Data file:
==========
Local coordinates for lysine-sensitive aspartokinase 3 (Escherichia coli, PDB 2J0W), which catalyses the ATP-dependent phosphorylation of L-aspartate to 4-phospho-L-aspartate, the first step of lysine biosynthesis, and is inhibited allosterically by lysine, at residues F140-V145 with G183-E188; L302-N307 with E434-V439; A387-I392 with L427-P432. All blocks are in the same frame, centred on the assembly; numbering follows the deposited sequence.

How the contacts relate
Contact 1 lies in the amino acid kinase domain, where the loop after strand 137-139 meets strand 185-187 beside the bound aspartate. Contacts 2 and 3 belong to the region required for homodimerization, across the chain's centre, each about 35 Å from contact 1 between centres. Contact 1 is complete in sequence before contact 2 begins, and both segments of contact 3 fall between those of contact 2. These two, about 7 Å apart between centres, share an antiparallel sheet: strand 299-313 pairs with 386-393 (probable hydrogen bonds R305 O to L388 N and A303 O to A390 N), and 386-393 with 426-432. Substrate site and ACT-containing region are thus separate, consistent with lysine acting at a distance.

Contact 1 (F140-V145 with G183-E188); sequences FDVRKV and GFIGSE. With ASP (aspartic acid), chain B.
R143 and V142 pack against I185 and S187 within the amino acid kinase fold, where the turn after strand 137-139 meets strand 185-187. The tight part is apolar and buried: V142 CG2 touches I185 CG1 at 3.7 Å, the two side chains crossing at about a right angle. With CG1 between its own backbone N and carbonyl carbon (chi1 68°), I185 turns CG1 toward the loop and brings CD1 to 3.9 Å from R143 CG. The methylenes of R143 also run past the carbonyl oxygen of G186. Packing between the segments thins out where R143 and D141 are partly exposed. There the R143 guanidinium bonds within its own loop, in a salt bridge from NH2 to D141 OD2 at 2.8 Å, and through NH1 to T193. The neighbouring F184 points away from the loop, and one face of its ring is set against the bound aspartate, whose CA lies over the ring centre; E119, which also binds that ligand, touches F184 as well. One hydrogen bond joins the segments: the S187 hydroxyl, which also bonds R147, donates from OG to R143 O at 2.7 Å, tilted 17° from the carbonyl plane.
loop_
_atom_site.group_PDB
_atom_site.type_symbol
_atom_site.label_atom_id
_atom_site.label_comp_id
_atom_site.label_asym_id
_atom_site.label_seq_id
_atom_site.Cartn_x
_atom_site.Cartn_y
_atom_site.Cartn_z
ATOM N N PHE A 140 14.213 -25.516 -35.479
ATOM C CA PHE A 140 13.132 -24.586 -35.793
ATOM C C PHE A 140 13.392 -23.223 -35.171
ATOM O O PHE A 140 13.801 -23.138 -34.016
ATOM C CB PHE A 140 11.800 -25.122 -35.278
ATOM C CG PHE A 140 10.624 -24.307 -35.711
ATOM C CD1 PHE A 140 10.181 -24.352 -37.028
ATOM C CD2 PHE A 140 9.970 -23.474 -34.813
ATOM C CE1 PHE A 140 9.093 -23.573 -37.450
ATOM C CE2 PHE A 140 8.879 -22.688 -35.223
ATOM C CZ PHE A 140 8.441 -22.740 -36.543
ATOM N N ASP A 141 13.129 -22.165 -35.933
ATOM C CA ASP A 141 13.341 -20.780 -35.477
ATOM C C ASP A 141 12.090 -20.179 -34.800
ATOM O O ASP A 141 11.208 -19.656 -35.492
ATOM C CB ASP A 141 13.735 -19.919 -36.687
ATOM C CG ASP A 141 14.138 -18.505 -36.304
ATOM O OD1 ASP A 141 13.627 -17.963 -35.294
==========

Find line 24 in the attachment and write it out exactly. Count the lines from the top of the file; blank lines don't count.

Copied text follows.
ATOM C CE1 PHE A 140 9.093 -23.573 -37.450